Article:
I was wondering who decides the pound-for-pound rankings on Yahoo! Sports? I noticed you guys had Jose Aldo ranked sixth going into his fight with Faber. Am I the only one who finds that odd? I think it's pretty widely accepted that we judge fighters based on their resumes, not on their potential? I know the man is vastly talented and the rankings are usually a culmination of a fighter's last four or five fights Aldo's resume isn't even really than great. Faber and Brown are the only Top 10 fighters Jose has beaten and add that to the fact that the featherweight division is still relatively green. The talent there has not quite caught up to the mainstream divisions yet.
The rankings are a vote of around 20 MMA writers from various media outlets and are compiled by our Dave Doyle. Aldo has won 10 in a row, is 17-1 overall and has beaten high quality opponents back-to-back in Brown and Faber. He's a complete fighter and he holds a major title. I think he deserves to be where he is, if not higher.
The WEC (Urijah Faber especially) is what got me hooked on MMA. I was excited for the promotion and the fighters when I first learned of the PPV show. With that being said, I was somewhat disappointed with the overbearing UFC promotion on the PPV card. It was simply not a WEC-promoted fight. Obvious changes like the commentators and ring announcer aside, there weren't even any WEC logos anywhere. Not on the mat, the cage, the gloves, or the screen graphics. There was a fan with a WEC shirt on near cage side, but that was it. Bruce Buffer didn't even mention the title fights were "WEC" title fights. I feel like I just watched the death of a promotion that got me to love MMA. I think it would be smart of the UFC to keep the WEC brand alive, expand the weight divisions in both the WEC (up to heavyweight) and UFC (down to bantamweight), and use the WEC as a constant TV presence and a promotion to build up prospects to bring in the UFC.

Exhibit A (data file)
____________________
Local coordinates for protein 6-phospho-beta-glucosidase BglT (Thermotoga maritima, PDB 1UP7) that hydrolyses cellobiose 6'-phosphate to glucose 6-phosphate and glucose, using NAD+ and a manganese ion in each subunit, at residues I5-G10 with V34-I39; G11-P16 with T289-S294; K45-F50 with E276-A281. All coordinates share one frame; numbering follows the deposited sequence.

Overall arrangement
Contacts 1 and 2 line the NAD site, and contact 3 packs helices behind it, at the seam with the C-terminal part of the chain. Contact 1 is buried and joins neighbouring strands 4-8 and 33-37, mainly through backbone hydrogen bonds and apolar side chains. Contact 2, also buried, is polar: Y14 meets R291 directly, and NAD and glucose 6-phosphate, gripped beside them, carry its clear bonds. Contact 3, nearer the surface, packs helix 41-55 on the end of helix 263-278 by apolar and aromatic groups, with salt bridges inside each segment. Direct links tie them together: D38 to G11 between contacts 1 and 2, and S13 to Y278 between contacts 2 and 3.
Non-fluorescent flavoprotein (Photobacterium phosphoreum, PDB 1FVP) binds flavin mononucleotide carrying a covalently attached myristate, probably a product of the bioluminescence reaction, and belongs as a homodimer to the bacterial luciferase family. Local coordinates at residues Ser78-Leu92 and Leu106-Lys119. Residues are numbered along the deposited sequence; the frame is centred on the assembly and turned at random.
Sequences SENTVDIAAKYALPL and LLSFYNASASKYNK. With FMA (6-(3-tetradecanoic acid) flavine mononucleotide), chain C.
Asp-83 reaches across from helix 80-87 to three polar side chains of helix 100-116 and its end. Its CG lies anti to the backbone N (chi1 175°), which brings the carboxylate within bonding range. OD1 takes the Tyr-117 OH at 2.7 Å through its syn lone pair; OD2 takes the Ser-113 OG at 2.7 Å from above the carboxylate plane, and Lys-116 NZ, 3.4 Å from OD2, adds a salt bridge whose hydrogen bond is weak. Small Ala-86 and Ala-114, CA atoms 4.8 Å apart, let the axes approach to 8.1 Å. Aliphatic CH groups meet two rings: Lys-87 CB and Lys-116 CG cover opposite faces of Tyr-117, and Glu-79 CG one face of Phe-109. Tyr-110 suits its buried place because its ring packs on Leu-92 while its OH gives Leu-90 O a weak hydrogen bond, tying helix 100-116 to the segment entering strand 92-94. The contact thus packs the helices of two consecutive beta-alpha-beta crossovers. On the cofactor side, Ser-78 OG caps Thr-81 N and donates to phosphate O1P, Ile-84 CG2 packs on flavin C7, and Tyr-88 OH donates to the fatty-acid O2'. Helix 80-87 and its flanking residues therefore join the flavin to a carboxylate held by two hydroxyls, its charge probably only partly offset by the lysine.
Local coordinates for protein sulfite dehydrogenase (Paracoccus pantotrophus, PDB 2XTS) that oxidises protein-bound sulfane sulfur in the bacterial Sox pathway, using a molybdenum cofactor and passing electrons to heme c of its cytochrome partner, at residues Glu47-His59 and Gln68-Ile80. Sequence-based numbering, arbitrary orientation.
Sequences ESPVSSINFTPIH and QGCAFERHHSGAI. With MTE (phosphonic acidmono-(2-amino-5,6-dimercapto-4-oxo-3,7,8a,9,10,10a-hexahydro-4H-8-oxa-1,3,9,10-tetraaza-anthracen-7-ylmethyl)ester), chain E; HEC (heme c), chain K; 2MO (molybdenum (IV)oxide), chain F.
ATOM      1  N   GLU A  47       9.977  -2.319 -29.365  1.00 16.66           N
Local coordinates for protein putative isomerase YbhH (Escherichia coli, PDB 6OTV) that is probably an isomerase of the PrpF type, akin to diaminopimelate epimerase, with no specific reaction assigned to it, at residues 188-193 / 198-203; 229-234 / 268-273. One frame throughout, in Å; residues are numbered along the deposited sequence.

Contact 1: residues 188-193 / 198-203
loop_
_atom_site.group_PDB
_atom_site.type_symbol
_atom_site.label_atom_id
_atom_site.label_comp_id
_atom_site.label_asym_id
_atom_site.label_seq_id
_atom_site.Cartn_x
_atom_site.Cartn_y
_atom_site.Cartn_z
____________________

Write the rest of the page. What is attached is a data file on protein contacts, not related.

The lack of WEC branding was so that the preliminaries could be shown on Spike TV. But UFC president Dana White made the decision to run it like a UFC pay-per-view show in order to maximize the pay-per-view sales. I had no problem with how they ran it. I'm not a big fan of pay-per-view, and would rather see less of it than more, but running the show as it was did no damage to the fighters, in my opinion.